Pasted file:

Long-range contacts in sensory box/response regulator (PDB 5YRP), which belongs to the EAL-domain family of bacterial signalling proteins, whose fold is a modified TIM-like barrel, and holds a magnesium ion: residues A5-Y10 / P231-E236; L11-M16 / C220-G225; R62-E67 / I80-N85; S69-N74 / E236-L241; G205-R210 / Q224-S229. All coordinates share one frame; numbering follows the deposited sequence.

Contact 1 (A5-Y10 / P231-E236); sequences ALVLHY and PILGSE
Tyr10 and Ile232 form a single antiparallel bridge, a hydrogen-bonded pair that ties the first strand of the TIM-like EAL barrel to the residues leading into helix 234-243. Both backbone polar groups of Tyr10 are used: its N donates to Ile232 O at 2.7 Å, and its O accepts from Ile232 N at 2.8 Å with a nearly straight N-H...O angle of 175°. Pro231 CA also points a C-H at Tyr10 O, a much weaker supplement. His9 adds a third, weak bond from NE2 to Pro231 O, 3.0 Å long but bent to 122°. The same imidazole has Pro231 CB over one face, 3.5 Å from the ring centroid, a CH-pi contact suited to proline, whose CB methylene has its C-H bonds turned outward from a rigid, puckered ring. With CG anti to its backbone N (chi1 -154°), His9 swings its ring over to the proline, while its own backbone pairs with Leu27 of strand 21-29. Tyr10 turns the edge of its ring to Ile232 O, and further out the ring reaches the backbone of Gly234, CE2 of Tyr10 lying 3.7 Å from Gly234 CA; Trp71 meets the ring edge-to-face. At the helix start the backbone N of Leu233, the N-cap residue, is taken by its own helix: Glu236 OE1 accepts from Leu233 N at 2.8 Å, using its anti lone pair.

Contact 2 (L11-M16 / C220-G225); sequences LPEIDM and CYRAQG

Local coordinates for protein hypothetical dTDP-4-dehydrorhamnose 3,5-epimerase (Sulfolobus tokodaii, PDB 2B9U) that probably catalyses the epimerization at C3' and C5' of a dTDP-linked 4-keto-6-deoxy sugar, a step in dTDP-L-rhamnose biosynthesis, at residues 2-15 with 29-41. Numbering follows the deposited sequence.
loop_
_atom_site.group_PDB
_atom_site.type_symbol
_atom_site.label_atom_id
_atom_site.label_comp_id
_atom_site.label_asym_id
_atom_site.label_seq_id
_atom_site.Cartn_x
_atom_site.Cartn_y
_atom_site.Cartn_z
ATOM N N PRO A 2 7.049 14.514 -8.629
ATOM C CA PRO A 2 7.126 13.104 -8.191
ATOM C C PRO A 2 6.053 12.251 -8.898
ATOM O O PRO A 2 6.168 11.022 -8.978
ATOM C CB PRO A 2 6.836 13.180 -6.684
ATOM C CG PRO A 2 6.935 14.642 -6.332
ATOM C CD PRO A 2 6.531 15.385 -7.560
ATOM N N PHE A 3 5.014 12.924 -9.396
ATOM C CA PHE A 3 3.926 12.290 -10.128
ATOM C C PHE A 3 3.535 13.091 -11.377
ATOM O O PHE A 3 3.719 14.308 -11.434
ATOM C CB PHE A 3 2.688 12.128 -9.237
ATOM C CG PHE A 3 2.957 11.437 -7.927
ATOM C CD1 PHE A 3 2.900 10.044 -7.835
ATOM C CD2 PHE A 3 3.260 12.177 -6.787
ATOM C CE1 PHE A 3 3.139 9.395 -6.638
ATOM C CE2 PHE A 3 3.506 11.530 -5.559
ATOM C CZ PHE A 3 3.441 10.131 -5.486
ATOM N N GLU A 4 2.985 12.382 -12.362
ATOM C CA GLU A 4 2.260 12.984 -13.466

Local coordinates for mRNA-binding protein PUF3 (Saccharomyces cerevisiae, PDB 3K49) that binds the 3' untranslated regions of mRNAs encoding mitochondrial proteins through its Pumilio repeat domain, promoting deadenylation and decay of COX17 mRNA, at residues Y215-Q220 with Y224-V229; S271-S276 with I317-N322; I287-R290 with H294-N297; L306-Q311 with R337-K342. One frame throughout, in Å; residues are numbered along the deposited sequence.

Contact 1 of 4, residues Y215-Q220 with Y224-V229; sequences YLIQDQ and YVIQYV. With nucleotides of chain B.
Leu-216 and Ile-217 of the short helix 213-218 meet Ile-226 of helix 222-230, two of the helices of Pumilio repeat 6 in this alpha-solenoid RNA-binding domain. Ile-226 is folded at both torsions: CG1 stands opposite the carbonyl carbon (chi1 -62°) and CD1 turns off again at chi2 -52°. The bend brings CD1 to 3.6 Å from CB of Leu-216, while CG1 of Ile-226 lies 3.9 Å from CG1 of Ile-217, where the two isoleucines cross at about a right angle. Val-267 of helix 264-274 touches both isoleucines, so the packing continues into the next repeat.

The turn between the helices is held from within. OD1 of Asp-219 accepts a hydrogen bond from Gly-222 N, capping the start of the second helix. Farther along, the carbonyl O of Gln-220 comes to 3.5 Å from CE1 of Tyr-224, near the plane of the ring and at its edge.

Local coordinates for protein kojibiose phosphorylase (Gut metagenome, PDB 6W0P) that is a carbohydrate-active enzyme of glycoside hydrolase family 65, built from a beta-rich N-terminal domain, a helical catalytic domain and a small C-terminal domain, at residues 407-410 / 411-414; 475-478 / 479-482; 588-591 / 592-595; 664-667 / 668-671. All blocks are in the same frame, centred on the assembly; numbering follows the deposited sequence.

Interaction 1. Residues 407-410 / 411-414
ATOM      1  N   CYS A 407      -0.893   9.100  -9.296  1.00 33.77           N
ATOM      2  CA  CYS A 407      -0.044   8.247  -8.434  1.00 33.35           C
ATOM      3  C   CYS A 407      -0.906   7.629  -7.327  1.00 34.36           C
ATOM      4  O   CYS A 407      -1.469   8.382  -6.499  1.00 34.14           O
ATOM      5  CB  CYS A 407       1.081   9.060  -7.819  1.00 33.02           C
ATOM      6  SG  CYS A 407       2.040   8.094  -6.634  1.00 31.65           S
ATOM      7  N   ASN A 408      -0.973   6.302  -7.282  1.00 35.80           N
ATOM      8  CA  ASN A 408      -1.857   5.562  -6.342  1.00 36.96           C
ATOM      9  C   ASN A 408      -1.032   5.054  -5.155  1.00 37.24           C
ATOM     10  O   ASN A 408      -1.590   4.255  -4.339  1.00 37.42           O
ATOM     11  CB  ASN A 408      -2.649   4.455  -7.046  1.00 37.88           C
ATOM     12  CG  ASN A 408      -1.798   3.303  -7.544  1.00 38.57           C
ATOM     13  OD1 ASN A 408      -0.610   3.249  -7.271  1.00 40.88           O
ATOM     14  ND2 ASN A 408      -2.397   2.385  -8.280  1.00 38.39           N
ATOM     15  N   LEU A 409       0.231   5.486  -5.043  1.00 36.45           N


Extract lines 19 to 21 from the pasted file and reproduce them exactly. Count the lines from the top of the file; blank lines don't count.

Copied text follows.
ATOM O O PRO A 2 6.168 11.022 -8.978
ATOM C CB PRO A 2 6.836 13.180 -6.684
ATOM C CG PRO A 2 6.935 14.642 -6.332